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Major greenway projects get brand new name 




The new greenway projects in Kerry will be known and branded as the ‘Kingdom of Kerry Greenways’.

At a meeting of Kerry County Council today (Monday), councillors were presented with naming options and brand concepts for the two greenway projects which are due to open this summer. The Tralee-Fenit and Listowel-Abbeyfeale greenways will be open to the public in the coming months.

The decision on the name of the greenways follows a stakeholder survey in relation to the two north Kerry projects which was undertaken by Kerry County Council, Fáilte Ireland and local community and business representatives. The survey highlighted the importance of greenways as amenities for the local community as well as their role in attracting visitors to the county. Groups and individuals along both routes were surveyed to inform the creative process and to aid the development of distinctive branding and marketing by Zinc Design Consultants.

"The naming process was undertaken in conjunction with Fáilte Ireland," Niamh O’Sullivan, Head of Kerry County Council’s Tourism Unit, said.

"The aim of the process was to select a name for the Kerry Greenways that is distinctive, appealing, and attractive to a local, domestic and international audience.

"This process resulted in a wide variety of names being suggested with two names being shortlisted for consideration. The name will act as an overarching or collective name for new greenways and will apply to other greenway projects in Kerry in the coming years," she said.

Following today’s meeting, the consultants will further refine the branding and design concepts in advance of the opening of the Tralee-Fenit and Listowel-Abbeyfeale greenways over the summer.

The Cathaoirleach of Kerry County Council, Cllr Jimmy Moloney welcomed the decision.

"It is really exciting to see the design and branding concepts for the greenways coming to fruition," he said. "This is an important part of the process. Choosing an overarching name such as ‘Kingdom of Kerry Greenway’ allows us to seamlessly integrate future greenways into the marketing and branding of all greenways in Kerry.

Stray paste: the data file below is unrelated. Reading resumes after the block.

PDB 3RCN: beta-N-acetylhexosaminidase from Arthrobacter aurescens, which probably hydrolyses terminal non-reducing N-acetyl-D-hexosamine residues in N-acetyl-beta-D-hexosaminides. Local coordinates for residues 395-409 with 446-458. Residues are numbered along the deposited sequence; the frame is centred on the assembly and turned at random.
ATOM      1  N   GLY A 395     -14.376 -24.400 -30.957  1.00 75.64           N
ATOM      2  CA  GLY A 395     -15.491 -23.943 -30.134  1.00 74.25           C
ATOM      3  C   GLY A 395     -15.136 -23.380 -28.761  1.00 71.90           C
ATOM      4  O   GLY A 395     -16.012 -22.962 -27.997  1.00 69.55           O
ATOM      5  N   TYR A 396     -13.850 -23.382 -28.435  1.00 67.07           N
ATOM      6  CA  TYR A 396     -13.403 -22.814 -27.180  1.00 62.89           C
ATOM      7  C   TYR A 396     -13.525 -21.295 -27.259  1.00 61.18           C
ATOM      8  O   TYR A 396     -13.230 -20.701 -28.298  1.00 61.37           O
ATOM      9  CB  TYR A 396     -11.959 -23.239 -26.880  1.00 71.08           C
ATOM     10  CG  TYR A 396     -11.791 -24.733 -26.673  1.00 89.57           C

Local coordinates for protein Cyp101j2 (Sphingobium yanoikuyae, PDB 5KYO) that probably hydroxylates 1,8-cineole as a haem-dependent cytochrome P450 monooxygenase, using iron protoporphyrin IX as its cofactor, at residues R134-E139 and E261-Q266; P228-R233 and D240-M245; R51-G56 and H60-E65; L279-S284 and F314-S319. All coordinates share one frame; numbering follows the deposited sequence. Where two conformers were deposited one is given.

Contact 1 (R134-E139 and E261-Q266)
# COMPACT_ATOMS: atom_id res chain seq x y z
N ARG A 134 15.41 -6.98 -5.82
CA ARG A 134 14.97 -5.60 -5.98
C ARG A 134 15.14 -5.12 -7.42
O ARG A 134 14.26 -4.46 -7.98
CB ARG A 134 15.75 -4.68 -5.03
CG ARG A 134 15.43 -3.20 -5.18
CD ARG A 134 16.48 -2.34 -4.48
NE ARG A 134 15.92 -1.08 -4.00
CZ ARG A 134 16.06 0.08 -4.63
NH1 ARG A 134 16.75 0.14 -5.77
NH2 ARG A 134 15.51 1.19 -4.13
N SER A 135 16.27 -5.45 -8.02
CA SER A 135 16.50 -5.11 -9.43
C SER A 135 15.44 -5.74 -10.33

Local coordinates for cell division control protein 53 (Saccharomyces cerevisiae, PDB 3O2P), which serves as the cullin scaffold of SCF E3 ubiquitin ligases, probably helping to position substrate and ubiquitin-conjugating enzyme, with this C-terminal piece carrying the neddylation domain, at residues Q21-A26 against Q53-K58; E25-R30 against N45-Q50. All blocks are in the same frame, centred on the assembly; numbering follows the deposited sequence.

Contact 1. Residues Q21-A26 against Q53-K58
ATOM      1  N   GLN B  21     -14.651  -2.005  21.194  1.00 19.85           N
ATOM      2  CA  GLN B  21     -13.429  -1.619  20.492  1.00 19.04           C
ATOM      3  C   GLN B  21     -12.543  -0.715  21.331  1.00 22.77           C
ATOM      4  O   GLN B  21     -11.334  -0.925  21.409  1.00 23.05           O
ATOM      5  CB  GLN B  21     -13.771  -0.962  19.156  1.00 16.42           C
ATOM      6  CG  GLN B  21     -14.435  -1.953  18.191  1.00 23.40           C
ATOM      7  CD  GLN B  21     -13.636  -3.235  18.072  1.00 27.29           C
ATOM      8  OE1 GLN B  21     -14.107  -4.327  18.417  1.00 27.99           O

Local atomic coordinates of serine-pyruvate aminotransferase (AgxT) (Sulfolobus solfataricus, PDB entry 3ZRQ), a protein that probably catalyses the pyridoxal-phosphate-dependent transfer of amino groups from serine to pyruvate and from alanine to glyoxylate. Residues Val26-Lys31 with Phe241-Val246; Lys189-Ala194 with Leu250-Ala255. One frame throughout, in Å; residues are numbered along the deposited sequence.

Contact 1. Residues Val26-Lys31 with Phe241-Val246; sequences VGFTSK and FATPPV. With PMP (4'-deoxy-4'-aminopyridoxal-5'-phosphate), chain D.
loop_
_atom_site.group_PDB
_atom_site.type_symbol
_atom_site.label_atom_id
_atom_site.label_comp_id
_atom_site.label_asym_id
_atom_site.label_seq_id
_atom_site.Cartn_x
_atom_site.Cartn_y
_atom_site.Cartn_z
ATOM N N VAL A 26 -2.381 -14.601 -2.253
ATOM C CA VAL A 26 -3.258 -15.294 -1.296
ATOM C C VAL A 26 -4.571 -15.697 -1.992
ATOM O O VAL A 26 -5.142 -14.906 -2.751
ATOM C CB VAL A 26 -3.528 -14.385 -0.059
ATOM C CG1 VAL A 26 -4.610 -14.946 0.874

"I want to thank all of the stakeholders who engaged with the consultation phase and I look forward to seeing the final brand being produced very soon."

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Is it a good time to sell your property?

By Ted Healy of DNG TED HEALY Recently published property outlooks are suggesting single digit growth in prices this year. The quarterly report found the market had held up […]




By Ted Healy of DNG TED HEALY

Recently published property outlooks are suggesting single digit growth in prices this year.

The quarterly report found the market had held up better than evidence had suggested in 2022. The number of vendors cutting asking prices remained at low levels, while many house prices were being settled above asking prices.

However, the report warned that the resilience of the housing marking is set to be tested this year. It found annual asking price inflation slowed to six percent nationwide, meaning the asking price for the average home in Ireland is now €330,000.

There were 15,000 available properties for sale on in the fourth quarter of the year – an improvement on the same time last year but still below pre-pandemic levels.

Average time to sale agreed was 2.7 months nationwide which the report said is indicative of a very tight housing market.

The report said it expects to see 28,400 house completions in 2022, exceeding its previous forecast of 26,500 finished units.

The author of the report, Conall MacCoille, Chief Economist at stockbrokers Davy, said it appeared the market had held up better than evidence had suggested.